8 Distorted RealityIdentify two-three examples of Farquhar’s distorted perception. What causes this?What does Farquhar visualize moments before he is being hanged? In what way is his journey connected to this vision?What details suggest that Farquhar’s escape occurs in this mind?
9 Practice: Gathering Data Literary StructureStructure-Structural moves are those large-scale decisions an author makes that determine the course of the narrative as a whole.Does the author proceed through a narrative in strict chronological order?Is the ending going to be comic or tragic?What informs the decision to begin the narrative in a particular?or end it in a particular place?How do these decisions help the author express her or his major message?Practice: Gathering DataIn small groups or individually, explore the text from the perspective of its “large pieces,”:What is the story’s setting?How has the author structured chronological order in this story?What is the primary event that occurs in Part I? Part II? Part III?How much time initially seems to be covered by the story, particularly by Part III?How much time is actually covered by the story?How does point of view change in each part of the story?How do tone and mood change in each part of the story?
10 -Example of Question Revisions - Digging Deeper-Small-Group Practice - Asking Harder Questions more complex investigations of author purpose and intent.Almost any “fact question” can be turned into a deeper and more meaningful one that explores theme and purpose by the simple addition of the word “why.”The first two questions have been done for you.-Example of Question Revisions -What is the story’s setting?Change to: Why set this story during the American Civil War?How has the author structured chronological order in this story?Change to: Why has Bierce divided time into these parts?Answer both questions with textual evidence.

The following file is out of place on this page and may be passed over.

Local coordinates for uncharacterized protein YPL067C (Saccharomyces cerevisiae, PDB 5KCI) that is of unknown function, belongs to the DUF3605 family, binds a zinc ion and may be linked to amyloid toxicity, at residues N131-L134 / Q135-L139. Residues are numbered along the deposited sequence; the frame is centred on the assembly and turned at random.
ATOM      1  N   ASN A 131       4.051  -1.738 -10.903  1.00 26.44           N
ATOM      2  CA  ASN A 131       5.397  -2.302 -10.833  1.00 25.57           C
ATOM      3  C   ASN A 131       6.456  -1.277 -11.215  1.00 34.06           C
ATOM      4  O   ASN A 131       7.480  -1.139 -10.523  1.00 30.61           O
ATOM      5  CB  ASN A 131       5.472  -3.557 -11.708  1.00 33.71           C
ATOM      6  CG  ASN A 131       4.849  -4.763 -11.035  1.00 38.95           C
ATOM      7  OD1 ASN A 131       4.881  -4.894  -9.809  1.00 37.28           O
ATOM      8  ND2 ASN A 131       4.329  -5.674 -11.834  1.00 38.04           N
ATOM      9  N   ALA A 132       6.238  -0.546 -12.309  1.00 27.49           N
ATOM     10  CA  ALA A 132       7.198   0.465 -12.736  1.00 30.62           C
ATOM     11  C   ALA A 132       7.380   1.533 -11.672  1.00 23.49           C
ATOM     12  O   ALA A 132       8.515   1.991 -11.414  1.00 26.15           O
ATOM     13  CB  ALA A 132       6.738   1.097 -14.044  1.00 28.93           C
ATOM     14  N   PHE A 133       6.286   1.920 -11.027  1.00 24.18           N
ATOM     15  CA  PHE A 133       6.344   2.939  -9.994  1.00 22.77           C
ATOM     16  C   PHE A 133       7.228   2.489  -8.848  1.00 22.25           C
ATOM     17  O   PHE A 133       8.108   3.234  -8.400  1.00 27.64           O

11 Answer both questions with textual evidence. Higher Level Thinking-Revision Questions-How does point of view change in each part of the story?Change to: Why does POV change? How does is affect the story?How do tone and mood change in each part of the story?Change to: Why does the tone and mood change in each part of the story?Answer both questions with textual evidence.
12 Culminating Discussion: Putting the Pieces Together Generally, readers feel as if they are “drawn in” to Peyton’s perception through the use of a tight, third-person limited point of view that allows readers to see Peyton objectively, yet share his perceptions and consciousness. What argument is Bierce making about human consciousness?Given that Bierce delays telling us a crucial feature of the plot -- the fact that the protagonist’s escape has occurred only in his own mind in the seconds before his death - -what argument is Bierce making about reality?Given that Bierce could have made Peyton an ordinary criminal hanged for a capital offense, what was his symbolic or thematic reason for setting the story during the Civil War and making Peyton a Confederate saboteur?What connections exist between Bierce’s ideas about time, reality, and perception and the symbolic possibilities of the Civil War as a metaphor for the human mind?
13 RACE ResponseThe character Farquhar in "An Occurrence at Owl Creek Bridge" was a civilian in the war - not a soldier.What role did he play in "An Occurrence at Owl Creek Bridge"?Do you believe his death justified? Why or why not?Use examples from the text to support your response.